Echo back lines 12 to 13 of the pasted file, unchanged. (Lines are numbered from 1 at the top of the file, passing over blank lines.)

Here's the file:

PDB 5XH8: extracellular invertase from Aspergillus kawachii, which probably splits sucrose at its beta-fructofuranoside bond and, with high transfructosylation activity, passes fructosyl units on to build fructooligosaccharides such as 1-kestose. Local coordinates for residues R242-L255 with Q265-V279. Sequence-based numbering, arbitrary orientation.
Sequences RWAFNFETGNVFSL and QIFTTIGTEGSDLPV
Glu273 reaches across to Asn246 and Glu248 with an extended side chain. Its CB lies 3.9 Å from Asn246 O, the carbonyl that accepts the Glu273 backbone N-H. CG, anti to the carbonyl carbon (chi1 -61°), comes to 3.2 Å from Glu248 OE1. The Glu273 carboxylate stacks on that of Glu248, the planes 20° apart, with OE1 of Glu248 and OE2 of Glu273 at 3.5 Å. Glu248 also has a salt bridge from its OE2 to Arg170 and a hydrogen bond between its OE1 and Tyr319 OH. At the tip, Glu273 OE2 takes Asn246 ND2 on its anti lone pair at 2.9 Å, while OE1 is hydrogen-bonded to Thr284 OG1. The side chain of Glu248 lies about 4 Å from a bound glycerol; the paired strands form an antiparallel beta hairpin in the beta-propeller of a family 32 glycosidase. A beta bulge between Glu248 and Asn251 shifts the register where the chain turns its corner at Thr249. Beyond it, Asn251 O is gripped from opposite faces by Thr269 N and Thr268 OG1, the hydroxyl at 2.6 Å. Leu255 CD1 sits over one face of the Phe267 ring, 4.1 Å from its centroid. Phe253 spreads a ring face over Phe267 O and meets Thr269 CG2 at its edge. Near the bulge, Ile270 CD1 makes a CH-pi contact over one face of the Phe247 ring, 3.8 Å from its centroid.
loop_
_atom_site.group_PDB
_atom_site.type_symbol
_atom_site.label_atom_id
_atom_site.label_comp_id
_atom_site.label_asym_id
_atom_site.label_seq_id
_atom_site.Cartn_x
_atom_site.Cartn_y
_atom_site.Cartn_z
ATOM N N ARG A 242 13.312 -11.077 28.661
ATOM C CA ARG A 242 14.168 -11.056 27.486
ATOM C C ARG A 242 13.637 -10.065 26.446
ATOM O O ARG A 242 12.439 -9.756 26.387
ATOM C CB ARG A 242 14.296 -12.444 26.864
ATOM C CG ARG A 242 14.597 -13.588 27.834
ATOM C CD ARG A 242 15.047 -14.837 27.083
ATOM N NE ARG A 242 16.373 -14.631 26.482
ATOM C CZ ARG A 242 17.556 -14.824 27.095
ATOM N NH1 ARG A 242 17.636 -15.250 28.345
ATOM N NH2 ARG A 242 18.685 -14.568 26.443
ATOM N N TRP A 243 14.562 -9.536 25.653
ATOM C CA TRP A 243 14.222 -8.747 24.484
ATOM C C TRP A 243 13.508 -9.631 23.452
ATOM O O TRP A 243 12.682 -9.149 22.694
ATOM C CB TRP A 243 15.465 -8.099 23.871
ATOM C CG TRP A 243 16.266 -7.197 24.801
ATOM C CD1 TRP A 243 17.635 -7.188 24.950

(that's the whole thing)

_atom_site.Cartn_y
_atom_site.Cartn_z